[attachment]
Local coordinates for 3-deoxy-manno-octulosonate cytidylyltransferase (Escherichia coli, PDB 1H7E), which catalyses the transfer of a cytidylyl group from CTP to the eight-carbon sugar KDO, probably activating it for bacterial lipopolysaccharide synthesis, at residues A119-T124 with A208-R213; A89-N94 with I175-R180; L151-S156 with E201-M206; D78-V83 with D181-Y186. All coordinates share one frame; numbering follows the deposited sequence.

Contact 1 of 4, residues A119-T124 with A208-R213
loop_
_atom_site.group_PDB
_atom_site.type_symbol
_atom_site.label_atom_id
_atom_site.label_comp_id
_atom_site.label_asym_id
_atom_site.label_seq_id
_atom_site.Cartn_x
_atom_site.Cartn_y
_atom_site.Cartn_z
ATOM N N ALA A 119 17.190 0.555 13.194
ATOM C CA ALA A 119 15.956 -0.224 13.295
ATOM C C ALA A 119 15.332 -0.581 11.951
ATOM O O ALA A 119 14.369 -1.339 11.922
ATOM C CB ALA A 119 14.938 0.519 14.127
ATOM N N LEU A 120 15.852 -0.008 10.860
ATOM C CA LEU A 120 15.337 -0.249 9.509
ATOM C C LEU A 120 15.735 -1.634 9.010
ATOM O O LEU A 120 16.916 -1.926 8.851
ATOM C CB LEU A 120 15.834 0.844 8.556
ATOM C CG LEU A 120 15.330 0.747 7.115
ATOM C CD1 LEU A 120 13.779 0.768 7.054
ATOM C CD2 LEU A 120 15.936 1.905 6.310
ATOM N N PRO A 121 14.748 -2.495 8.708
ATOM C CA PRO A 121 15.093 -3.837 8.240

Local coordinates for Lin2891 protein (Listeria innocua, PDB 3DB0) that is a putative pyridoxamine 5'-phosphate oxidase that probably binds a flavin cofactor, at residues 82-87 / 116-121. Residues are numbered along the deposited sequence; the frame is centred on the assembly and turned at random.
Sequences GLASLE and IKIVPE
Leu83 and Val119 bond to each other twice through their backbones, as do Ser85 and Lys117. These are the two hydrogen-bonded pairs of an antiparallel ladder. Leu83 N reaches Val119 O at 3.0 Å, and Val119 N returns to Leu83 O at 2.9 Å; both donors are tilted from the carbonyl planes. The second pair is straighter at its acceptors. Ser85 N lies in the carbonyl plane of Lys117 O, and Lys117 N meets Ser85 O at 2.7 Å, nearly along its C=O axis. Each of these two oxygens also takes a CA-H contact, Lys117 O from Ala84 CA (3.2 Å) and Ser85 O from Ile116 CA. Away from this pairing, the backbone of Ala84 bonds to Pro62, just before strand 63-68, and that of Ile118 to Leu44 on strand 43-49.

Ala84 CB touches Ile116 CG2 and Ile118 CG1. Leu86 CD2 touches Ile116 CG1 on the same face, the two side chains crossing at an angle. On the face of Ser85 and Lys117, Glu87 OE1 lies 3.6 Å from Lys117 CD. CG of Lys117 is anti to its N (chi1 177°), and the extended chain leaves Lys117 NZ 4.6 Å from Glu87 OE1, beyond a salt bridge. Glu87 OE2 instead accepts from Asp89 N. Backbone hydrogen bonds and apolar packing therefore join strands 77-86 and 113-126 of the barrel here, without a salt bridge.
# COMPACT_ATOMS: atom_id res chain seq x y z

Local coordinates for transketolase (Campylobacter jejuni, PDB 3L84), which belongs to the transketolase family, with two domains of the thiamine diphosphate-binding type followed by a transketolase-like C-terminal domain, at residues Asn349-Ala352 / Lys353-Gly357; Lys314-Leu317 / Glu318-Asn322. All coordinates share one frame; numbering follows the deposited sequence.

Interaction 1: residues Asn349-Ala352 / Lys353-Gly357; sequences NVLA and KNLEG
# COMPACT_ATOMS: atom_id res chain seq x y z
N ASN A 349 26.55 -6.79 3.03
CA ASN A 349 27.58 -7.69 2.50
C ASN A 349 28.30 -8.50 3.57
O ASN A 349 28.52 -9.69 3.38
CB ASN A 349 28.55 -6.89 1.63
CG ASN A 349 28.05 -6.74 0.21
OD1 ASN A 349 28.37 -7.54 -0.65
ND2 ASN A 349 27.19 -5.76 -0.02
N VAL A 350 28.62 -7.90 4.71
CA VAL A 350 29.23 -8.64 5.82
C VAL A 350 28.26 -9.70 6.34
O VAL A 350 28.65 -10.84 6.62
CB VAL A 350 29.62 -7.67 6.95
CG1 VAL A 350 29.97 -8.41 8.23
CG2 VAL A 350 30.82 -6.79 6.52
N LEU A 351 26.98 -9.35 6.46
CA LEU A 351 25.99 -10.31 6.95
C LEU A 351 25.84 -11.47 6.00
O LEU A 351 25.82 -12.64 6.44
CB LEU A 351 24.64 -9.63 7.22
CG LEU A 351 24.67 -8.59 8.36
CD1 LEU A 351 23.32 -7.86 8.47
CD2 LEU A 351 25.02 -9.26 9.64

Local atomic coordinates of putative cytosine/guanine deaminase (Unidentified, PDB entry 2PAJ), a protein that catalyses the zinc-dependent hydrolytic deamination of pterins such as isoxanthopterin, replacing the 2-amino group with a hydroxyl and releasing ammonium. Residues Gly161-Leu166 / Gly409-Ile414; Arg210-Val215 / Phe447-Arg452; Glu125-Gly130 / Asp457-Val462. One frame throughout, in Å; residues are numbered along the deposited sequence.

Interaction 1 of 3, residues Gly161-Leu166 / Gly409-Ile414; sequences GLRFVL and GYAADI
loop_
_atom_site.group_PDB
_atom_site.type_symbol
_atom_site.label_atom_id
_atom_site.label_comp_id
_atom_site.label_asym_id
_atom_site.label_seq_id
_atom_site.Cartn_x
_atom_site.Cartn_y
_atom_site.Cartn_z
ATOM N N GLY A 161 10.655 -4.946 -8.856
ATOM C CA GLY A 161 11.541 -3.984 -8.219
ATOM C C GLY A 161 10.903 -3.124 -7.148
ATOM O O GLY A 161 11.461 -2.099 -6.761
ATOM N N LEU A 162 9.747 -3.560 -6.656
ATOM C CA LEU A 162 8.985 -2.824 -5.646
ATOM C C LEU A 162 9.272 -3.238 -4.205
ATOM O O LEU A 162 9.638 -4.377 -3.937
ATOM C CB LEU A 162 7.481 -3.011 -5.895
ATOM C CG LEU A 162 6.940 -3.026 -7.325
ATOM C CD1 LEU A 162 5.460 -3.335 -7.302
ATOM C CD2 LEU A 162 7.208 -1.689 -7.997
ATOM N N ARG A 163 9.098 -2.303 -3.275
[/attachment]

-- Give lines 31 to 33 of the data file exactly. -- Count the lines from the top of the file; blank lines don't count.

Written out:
Ala84 CB touches Ile116 CG2 and Ile118 CG1. Leu86 CD2 touches Ile116 CG1 on the same face, the two side chains crossing at an angle. On the face of Ser85 and Lys117, Glu87 OE1 lies 3.6 Å from Lys117 CD. CG of Lys117 is anti to its N (chi1 177°), and the extended chain leaves Lys117 NZ 4.6 Å from Glu87 OE1, beyond a salt bridge. Glu87 OE2 instead accepts from Asp89 N. Backbone hydrogen bonds and apolar packing therefore join strands 77-86 and 113-126 of the barrel here, without a salt bridge.
# COMPACT_ATOMS: atom_id res chain seq x y z

Local coordinates for transketolase (Campylobacter jejuni, PDB 3L84), which belongs to the transketolase family, with two domains of the thiamine diphosphate-binding type followed by a transketolase-like C-terminal domain, at residues Asn349-Ala352 / Lys353-Gly357; Lys314-Leu317 / Glu318-Asn322. All coordinates share one frame; numbering follows the deposited sequence.